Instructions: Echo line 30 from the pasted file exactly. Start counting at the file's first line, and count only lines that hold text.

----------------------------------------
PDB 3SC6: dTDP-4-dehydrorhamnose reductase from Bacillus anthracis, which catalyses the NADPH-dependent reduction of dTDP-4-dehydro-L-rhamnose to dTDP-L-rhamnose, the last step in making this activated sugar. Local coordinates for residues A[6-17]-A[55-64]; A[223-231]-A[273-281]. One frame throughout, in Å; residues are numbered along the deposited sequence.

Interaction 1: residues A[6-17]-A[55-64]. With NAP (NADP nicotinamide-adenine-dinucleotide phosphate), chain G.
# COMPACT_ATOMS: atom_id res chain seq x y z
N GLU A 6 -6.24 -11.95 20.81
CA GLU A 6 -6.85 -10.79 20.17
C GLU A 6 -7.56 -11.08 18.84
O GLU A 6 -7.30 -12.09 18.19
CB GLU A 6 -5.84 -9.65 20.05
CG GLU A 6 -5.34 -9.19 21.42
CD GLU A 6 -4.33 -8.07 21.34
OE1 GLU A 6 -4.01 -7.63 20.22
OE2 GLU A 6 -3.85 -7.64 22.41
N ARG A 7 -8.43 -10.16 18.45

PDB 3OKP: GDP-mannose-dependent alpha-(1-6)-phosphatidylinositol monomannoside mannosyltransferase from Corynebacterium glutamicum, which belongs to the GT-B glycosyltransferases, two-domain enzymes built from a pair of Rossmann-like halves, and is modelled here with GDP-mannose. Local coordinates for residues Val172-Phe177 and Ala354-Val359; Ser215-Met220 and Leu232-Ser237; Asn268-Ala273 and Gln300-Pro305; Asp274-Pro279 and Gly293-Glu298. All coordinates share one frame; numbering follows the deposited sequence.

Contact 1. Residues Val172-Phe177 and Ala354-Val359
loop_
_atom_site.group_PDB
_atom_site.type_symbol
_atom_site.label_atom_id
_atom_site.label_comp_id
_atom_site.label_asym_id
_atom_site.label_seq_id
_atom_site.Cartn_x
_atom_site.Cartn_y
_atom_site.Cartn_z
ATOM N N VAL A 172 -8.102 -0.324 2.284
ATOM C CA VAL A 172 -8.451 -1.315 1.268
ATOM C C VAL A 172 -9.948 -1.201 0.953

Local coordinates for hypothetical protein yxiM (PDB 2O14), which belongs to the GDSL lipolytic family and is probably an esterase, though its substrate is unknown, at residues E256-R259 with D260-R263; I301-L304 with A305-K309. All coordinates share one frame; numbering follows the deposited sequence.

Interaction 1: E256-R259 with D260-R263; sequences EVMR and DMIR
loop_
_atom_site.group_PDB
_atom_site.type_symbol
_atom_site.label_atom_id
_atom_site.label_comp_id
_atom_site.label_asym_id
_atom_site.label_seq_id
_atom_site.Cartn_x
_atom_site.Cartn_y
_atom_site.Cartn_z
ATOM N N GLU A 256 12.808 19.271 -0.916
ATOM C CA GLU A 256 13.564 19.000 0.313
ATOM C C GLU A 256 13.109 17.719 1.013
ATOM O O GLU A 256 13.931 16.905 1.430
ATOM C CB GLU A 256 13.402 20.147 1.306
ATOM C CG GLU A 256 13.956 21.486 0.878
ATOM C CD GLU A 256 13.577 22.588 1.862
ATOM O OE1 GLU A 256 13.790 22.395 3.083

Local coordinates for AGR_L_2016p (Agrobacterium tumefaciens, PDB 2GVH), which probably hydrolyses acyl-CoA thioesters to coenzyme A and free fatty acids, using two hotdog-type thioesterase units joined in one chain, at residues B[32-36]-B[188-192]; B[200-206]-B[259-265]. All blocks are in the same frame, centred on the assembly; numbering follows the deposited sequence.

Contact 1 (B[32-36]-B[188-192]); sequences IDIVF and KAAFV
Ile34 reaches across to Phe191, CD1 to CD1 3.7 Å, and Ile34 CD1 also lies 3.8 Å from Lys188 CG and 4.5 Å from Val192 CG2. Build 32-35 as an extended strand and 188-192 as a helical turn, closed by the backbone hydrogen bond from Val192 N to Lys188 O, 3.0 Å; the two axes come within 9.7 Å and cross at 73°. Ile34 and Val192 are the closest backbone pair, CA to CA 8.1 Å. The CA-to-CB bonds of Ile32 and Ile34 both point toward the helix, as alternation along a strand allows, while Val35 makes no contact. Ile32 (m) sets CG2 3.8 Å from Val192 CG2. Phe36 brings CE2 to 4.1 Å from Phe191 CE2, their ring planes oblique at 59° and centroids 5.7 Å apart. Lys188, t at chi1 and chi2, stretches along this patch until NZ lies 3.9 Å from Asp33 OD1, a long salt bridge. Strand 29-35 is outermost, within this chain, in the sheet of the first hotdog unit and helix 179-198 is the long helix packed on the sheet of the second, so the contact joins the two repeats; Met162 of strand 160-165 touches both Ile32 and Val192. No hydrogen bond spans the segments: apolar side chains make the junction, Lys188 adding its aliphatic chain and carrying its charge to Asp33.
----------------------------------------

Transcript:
Interaction 1: E256-R259 with D260-R263; sequences EVMR and DMIR